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Posted at 10:26 a.m. PST Tuesday, February 15, 2000

Ever heard of a Digital Barbarian?

Special to

Audio version of the column

Today, so many of us are using PCs and the Internet, we're actually beginning feel pretty confident around technology. It's not hard to see how this might have happened. The miracle of the word processor made us all professional writers, the spreadsheet made us CFOs, and the Internet browser, research gurus.

It's all made us feel pretty empowered. But perhaps, falsely so. The bald truth is -- most of us are dependent on technology that other people build for us, and deliver in a nice, clean package.

David Wilson, Jon Healey and Sam Diaz covered the recent shutdowns of major Internet Web sites for the San Jose Mercury News. Yahoo, Amazon, CNN, eBay and a brand new IPO,, were all attacked over the course of several days.

All at once, the message came through loud and clear -- hackers, using computer programs readily available on the Internet, could cripple our largest Web sites.

And suddenly, many of us didn't feel quite so empowered.

America is a society which has been fueled by sophisticated technology for decades. We sent men to the moon long before we could even imagine using a cell phone, leaving a voicemail message, or flipping through 50 TV channels. We expect big-time technology. But there's an unspoken rule -- we expect it to work.

I've been watching the public's reaction to this hacker attack with great interest. The idea that some person or persons could successfully interfere with our most popular technologies is inconceivable. That the tools to wreak this havoc might be readily available on the Internet is almost beyond reason.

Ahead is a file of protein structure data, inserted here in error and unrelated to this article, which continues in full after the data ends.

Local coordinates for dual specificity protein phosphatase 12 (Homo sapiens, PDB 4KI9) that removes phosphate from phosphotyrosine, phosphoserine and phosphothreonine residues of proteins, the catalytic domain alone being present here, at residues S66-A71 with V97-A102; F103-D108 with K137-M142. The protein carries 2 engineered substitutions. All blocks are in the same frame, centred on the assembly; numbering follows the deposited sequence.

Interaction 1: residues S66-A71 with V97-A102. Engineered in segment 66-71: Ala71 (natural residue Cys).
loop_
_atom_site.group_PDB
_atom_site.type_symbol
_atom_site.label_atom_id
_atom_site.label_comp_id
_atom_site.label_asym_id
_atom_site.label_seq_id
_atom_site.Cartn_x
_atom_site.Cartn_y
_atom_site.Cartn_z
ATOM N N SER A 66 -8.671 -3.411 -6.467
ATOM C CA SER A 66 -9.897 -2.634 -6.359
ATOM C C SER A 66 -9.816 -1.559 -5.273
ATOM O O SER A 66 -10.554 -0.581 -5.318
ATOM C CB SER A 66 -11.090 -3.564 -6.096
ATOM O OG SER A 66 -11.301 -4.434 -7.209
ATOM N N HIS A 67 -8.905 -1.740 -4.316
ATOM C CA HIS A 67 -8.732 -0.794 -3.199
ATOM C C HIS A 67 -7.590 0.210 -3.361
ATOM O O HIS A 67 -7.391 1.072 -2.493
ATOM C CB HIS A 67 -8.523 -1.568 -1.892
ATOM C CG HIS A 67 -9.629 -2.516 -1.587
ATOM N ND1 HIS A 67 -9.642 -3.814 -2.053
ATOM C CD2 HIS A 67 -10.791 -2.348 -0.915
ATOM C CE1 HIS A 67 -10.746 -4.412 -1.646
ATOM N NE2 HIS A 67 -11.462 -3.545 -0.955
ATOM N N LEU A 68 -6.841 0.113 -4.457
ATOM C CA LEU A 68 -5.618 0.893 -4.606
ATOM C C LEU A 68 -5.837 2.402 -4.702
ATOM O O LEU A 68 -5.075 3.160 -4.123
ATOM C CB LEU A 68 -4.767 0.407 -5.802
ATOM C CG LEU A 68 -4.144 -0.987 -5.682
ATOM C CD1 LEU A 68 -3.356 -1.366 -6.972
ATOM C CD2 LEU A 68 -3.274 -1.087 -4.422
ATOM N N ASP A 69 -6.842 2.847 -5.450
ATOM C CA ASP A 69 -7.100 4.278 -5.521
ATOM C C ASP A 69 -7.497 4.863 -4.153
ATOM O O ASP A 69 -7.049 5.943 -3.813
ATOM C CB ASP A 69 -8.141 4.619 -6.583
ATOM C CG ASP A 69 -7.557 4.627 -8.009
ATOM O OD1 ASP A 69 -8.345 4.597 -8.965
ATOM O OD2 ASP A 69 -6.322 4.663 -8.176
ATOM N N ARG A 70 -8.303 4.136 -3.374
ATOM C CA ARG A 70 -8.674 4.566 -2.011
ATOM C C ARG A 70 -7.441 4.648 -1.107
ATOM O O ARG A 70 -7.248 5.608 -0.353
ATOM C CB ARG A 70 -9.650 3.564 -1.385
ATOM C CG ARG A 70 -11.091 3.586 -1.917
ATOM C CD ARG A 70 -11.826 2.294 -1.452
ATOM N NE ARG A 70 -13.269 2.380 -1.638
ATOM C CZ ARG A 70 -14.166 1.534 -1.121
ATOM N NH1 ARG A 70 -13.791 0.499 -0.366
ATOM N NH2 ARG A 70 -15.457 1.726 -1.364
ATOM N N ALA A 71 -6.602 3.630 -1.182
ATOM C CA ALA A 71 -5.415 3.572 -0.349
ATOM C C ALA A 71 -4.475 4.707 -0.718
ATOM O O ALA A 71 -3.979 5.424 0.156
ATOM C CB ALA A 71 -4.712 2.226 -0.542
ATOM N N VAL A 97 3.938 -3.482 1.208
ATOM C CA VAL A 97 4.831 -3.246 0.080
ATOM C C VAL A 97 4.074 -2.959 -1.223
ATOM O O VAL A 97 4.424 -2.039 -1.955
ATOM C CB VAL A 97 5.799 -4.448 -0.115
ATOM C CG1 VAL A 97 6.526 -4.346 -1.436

One impression that fascinates me is the idea that whoever did this is smarter than the FBI and all the companies that were hit. A real case of the bad guys are smarter than the good guys.

The fact is, this is not about who's smarter. It's about people who want to create a situation. If 2,000 people decided to surround the Supreme Court building, effectively shutting down all normal comings and goings, would they be smarter that the Supreme Court Justices? Of course, not.

It's goes without saying that whoever did this is plenty smart. But make no mistake. This is not a contest of smarts. This is a contest of wills.

I'm also a bit chagrined by people who can barely collect their email, declaring that any of us can easily go out to the Internet, and get the programs that created this mess. As if you could type in a Web address, point and click on the organization of your choice, and boom, their Web site goes down.

While the tools are out there and available, whoever did this had to do some real work. They needed technical expertise, a certain threshold of computational resources and a commitment to locate powerful, yet vulnerable, networked computers. They also needed to know how to deploy these tools, and take a running guess as to what it would take to shut down the world's largest Internet portals.

No matter what, one question always pops up: `Can't they just build some kind of technology to once and for all protect us from this?` Well, the simple answer is `No.`

For every Great Wall of China, there's a cunning and motivated Barbarian on the other side, just salivating to get in.

Five Minutes airs in the San Francisco Bay Area on KQED, 88.5FM, every Sunday night at10p.m.andKALW, 91.7FM, every Tuesday at noon. Outside the Bay Area, contact your local NPR station or Armed Forces Broadcaster for air times. Five Minutes is produced in association with Tech Nation.'' Comments and inquiries may be e-mailed to

  © 2000 Mercury Center. The information you receive online from Mercury Center is protected by the copyright laws of the United States. The copyright laws prohibit any copying, redistributing, retransmitting, or repurposing of any copyright-protected material. Mercury Center privacy policy
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